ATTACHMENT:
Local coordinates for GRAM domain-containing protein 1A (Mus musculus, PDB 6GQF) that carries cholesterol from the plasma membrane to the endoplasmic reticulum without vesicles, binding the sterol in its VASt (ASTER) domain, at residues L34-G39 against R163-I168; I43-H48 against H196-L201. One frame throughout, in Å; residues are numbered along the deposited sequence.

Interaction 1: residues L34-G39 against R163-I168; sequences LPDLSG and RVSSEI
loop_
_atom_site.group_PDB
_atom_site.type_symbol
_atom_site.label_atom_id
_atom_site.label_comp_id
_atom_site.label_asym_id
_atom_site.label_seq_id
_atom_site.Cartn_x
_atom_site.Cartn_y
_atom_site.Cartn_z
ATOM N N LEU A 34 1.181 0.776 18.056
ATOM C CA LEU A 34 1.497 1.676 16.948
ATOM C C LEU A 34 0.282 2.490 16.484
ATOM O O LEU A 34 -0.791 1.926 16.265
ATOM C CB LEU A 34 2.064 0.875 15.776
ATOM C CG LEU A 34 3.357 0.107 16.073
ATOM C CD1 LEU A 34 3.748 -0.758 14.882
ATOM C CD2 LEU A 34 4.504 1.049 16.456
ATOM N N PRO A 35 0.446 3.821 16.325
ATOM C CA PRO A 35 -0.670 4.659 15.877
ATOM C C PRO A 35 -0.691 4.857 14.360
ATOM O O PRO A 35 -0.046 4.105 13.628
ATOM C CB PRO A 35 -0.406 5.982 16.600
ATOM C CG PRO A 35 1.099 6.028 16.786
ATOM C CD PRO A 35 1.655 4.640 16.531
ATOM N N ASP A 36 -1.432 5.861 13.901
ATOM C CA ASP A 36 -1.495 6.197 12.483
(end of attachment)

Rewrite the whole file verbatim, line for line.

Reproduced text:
Local coordinates for GRAM domain-containing protein 1A (Mus musculus, PDB 6GQF) that carries cholesterol from the plasma membrane to the endoplasmic reticulum without vesicles, binding the sterol in its VASt (ASTER) domain, at residues L34-G39 against R163-I168; I43-H48 against H196-L201. One frame throughout, in Å; residues are numbered along the deposited sequence.

Interaction 1: residues L34-G39 against R163-I168; sequences LPDLSG and RVSSEI
loop_
_atom_site.group_PDB
_atom_site.type_symbol
_atom_site.label_atom_id
_atom_site.label_comp_id
_atom_site.label_asym_id
_atom_site.label_seq_id
_atom_site.Cartn_x
_atom_site.Cartn_y
_atom_site.Cartn_z
ATOM N N LEU A 34 1.181 0.776 18.056
ATOM C CA LEU A 34 1.497 1.676 16.948
ATOM C C LEU A 34 0.282 2.490 16.484
ATOM O O LEU A 34 -0.791 1.926 16.265
ATOM C CB LEU A 34 2.064 0.875 15.776
ATOM C CG LEU A 34 3.357 0.107 16.073
ATOM C CD1 LEU A 34 3.748 -0.758 14.882
ATOM C CD2 LEU A 34 4.504 1.049 16.456
ATOM N N PRO A 35 0.446 3.821 16.325
ATOM C CA PRO A 35 -0.670 4.659 15.877
ATOM C C PRO A 35 -0.691 4.857 14.360
ATOM O O PRO A 35 -0.046 4.105 13.628
ATOM C CB PRO A 35 -0.406 5.982 16.600
ATOM C CG PRO A 35 1.099 6.028 16.786
ATOM C CD PRO A 35 1.655 4.640 16.531
ATOM N N ASP A 36 -1.432 5.861 13.901
ATOM C CA ASP A 36 -1.495 6.197 12.483